Diving in a three isn’t just about having an odd number on the boat: instructors often find themselves doing it for good reason. The first thing to think about when diving in a three as an instructor is keeping yourself safe. You are a prime candidate to become the gooseberry of the group. Part of your assessment will be the rescue skills of the students themselves (for example, early Ocean Diver trainees know how to do a controlled buoyant lift but have only done it in the pool). When you are teaching less experienced divers, carrying an independent alternate source of breathing gas for yourself reduces your reliance on your students to rescue you if the need arises. Similarly, you might enlist the help of an experienced diver to act as a safety diver – Assistant Diving Instructors do an excellent job of this, and they are often keen because they get to observe or assist with your lesson.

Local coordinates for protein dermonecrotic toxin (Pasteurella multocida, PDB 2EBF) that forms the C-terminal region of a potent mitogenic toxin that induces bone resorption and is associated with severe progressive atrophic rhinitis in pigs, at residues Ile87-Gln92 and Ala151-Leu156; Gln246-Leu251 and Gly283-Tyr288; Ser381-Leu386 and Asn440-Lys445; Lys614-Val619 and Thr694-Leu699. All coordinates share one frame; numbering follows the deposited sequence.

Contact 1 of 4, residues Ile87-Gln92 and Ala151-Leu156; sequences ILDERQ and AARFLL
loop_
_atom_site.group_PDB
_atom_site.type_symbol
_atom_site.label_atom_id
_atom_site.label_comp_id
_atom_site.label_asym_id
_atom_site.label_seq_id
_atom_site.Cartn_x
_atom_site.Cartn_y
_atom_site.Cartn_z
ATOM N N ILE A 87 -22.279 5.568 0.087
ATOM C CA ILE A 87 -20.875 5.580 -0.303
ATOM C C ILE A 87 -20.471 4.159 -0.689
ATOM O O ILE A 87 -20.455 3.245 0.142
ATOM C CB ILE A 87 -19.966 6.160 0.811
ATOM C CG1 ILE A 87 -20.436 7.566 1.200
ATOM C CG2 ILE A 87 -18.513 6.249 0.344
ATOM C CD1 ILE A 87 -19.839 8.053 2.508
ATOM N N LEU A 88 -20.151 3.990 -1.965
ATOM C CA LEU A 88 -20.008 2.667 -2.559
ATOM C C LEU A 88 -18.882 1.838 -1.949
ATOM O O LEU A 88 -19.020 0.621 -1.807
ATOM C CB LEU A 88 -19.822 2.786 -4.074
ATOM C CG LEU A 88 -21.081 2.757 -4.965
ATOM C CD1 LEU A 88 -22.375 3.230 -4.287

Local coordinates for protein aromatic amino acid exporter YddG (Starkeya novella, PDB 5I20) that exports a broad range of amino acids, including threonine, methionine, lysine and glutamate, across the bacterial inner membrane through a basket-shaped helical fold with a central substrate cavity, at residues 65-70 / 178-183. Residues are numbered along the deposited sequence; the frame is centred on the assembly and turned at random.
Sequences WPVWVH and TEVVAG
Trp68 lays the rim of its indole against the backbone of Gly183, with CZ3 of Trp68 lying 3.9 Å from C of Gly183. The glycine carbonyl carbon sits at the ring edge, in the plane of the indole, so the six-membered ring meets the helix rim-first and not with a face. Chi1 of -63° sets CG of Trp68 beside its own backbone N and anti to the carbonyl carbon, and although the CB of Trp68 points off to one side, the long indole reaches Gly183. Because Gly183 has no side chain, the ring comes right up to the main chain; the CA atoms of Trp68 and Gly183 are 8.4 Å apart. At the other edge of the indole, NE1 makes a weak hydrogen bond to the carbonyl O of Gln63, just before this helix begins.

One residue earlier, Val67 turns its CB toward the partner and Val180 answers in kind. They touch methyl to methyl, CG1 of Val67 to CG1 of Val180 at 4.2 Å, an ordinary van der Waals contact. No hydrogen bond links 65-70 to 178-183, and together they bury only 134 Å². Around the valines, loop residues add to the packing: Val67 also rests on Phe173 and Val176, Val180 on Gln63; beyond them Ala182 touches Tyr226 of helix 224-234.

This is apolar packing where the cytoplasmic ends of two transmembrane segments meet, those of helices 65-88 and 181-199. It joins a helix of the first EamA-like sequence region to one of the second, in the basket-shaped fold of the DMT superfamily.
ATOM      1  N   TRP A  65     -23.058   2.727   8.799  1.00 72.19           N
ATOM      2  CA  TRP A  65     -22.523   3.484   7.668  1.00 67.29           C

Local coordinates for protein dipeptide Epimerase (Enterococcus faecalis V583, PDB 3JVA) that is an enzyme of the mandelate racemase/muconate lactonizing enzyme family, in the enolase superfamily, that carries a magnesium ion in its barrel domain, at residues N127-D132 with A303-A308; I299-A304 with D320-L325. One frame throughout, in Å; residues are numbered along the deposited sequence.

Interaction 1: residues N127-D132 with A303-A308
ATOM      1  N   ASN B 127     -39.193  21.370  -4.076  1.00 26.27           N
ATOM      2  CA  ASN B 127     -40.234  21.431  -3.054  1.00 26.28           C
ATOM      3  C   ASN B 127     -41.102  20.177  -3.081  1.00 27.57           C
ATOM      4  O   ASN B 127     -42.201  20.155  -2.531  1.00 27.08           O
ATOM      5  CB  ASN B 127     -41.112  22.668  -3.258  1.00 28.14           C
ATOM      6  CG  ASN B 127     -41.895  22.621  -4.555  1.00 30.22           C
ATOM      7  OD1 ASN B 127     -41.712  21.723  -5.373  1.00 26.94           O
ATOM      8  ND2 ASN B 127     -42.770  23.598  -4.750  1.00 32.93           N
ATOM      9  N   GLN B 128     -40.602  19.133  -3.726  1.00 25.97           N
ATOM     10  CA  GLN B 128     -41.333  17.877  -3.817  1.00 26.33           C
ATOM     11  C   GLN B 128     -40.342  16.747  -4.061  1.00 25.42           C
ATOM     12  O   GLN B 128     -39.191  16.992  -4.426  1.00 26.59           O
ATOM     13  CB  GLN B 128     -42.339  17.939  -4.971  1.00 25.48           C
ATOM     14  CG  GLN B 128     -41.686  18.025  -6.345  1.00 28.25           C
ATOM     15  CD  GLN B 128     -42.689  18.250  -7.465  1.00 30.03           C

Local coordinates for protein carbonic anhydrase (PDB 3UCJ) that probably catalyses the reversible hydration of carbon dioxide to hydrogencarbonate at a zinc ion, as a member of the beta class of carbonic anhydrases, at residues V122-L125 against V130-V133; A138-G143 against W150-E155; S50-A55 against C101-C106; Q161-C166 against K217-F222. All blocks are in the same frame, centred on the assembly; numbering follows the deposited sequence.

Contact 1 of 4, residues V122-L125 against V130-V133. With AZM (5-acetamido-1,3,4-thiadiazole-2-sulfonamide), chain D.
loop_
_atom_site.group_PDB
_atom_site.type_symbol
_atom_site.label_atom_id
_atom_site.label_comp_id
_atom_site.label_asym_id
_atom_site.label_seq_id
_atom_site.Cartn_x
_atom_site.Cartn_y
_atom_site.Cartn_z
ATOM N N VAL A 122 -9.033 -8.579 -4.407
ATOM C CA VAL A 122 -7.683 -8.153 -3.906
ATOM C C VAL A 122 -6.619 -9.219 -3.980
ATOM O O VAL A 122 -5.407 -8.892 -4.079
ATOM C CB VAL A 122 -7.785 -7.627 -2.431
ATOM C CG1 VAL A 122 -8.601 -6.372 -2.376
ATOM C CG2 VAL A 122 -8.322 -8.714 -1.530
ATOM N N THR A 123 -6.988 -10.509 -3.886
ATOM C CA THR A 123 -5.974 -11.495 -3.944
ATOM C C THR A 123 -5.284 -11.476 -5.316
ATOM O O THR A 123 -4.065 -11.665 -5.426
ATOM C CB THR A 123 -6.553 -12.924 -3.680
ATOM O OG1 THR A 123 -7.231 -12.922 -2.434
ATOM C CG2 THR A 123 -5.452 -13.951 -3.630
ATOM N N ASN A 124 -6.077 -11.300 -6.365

You also need to make sure that you can see your students and that they can see your demonstrations. Tactics such as agreeing your flying formation in advance, staying close, using a datum line and giving your students a chance to get into formation before you start swimming as a group all really help with this.
If you are teaching rescue skills, then you’ll want to be able to demonstrate on a casualty that isn’t your student, so that they can see clearly, and have your student mimic on a casualty that isn’t you, so that you can remain in control of the lesson. The choreography of your lesson can get a bit involved, so it’s worth thinking this through when you are planning your lesson, to make sure that every student sees a demonstration and then gets to mimic. This is particularly tricky for alternate source lessons where your students need to be both donor and recipient – fortunately, there is some clear advice set out in the updated Ocean Diver Instructor Manual.